Your car is getting more expensive to fix, at least according to the 2013 CarMD Vehicle Health Index. The study found that for the first time in six years, the average repair cost rose 10 percent to $367.84 on 1996 to 2012 model year vehicles. Replacement part prices went up six percent in 2012, while labor charges rose 17 percent. CarMD says that the Northeast region saw the largest increase, with the cost of repairs rising by 11.56 percent last year.
More than 161,000 repairs from 2012 were analyzed for the 2013 CarMD Vehicle Index Study, which were validated by the company’s network of ASE-certified technicians.
The study reports that the most common problem that triggers vehicle check engine lights is a bad oxygen sensor, which can cause as much as a 40 percent reduction in fuel economy. A loose gas cap was the second most common repair, followed by replacement of the catalytic converter, ignition coil, spark plugs and wires.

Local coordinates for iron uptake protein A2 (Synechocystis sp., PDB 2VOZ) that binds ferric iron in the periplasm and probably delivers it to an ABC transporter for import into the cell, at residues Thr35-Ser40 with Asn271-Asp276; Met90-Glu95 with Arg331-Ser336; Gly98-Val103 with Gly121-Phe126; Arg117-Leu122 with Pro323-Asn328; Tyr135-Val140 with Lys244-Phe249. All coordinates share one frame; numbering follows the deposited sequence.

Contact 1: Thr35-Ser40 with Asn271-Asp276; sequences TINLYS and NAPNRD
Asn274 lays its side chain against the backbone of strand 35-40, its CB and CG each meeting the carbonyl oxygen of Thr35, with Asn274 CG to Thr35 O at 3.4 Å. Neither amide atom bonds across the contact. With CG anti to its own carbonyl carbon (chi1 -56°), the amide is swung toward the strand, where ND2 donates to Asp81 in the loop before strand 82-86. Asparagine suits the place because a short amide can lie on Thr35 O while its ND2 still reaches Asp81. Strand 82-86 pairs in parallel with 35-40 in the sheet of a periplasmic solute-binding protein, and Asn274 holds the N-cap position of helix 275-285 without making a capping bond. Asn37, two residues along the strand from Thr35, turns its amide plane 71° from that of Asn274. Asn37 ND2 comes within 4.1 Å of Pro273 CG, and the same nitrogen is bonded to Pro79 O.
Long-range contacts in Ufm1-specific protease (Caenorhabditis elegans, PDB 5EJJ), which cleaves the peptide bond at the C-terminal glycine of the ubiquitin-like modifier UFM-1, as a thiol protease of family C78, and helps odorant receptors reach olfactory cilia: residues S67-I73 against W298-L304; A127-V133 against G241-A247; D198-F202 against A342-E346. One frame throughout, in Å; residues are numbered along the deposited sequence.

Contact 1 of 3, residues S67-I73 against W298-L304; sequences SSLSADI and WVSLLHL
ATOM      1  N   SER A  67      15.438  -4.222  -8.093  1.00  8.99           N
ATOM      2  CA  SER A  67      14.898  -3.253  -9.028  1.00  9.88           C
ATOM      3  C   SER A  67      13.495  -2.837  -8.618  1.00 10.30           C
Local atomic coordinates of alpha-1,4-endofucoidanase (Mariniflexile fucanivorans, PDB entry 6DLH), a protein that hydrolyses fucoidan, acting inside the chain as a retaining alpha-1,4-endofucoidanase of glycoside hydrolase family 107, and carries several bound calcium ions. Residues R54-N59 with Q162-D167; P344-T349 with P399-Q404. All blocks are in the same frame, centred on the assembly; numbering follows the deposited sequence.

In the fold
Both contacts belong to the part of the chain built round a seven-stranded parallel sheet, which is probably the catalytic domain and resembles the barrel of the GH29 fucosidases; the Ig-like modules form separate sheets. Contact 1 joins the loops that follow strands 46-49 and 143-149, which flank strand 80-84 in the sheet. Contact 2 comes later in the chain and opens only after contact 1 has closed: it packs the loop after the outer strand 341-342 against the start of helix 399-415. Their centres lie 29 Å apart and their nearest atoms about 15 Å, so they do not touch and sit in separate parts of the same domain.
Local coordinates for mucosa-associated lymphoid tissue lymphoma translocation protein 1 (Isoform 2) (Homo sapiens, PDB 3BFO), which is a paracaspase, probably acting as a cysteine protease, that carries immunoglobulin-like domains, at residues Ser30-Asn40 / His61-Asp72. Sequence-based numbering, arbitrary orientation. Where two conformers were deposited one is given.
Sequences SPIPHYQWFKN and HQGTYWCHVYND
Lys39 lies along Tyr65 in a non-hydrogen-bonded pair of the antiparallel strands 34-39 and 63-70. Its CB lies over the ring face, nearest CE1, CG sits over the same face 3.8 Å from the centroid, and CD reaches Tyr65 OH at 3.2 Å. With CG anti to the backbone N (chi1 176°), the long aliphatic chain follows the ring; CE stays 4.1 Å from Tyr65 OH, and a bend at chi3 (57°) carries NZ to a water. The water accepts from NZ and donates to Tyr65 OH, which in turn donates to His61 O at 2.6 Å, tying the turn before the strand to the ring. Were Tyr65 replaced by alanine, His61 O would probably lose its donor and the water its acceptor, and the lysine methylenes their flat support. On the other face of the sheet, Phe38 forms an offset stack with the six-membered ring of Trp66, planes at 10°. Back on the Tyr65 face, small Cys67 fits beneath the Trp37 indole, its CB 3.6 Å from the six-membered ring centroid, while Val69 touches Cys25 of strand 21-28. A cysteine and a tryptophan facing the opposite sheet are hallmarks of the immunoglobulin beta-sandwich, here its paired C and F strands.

The most costly repair in the CarMD database affected Honda Civics and Volvos from the 2001 model year. CarMD reports that replacing the transmission assembly and reprogramming the electronic control module cost an average of $5,474. “Inspect engine oil for correct level and viscosity,” is the least expensive repair, which simply means it’s time to check your oil.
While CarMD indicates that repair costs are up, the study also points to some good news for car owners. The Vehicle Health Index reports that automakers are building cars and parts that last longer, and that car owners are getting better at handling minor car repairs themselves. Additionally, repair costs on hybrid vehicles have dropped, in part because more hybrid cars and SUVs are on the road, but also because more mechanics are qualified to fix them.
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